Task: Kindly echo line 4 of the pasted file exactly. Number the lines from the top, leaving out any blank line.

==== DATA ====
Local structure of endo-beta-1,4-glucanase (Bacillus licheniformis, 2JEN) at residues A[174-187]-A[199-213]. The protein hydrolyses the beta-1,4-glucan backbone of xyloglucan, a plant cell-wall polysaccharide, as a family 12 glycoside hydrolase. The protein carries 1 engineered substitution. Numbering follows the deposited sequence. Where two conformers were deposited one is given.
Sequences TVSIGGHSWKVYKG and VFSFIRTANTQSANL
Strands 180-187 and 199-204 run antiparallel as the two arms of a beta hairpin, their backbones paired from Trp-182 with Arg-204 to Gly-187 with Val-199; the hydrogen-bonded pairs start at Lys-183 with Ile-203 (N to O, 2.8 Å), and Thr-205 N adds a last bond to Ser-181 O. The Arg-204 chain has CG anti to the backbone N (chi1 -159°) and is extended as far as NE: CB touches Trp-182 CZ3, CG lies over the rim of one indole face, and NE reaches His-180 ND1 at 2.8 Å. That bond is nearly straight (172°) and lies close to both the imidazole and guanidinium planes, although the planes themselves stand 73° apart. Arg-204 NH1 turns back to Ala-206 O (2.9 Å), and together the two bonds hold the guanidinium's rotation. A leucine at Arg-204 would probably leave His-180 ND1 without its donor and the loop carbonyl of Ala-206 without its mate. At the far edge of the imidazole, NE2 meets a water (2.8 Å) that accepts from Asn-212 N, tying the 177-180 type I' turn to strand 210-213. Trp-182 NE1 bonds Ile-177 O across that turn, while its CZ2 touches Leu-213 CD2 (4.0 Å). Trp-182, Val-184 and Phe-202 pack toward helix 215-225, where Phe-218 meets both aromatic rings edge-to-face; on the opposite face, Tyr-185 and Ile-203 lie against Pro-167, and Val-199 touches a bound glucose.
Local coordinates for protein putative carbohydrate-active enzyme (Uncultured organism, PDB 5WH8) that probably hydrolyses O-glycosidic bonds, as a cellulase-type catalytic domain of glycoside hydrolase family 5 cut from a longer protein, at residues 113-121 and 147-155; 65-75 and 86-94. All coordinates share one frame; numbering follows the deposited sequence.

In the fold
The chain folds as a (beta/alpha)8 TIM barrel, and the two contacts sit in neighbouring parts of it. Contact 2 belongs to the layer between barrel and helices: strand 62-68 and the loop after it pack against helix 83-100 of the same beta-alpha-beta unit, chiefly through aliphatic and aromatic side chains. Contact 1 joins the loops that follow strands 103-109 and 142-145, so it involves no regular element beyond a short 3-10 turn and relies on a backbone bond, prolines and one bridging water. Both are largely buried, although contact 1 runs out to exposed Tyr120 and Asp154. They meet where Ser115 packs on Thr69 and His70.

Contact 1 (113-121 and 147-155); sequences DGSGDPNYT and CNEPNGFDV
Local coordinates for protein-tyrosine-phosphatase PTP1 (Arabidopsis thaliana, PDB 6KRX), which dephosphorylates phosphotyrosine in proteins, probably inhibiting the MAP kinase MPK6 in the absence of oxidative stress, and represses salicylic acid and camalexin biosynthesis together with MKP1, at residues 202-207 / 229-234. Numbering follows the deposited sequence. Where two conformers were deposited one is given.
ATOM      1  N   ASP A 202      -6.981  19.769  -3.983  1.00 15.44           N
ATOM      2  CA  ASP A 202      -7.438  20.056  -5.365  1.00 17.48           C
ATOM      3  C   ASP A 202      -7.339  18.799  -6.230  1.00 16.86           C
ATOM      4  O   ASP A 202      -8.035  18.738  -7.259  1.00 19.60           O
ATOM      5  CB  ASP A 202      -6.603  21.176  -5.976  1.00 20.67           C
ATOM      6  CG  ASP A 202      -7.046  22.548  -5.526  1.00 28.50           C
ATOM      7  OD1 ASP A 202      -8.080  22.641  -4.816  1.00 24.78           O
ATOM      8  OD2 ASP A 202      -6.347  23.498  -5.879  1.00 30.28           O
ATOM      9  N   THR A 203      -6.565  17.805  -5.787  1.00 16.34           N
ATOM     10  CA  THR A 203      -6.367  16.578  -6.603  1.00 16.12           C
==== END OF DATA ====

Local coordinates for protein putative carbohydrate-active enzyme (Uncultured organism, PDB 5WH8) that probably hydrolyses O-glycosidic bonds, as a cellulase-type catalytic domain of glycoside hydrolase family 5 cut from a longer protein, at residues 113-121 and 147-155; 65-75 and 86-94. All coordinates share one frame; numbering follows the deposited sequence.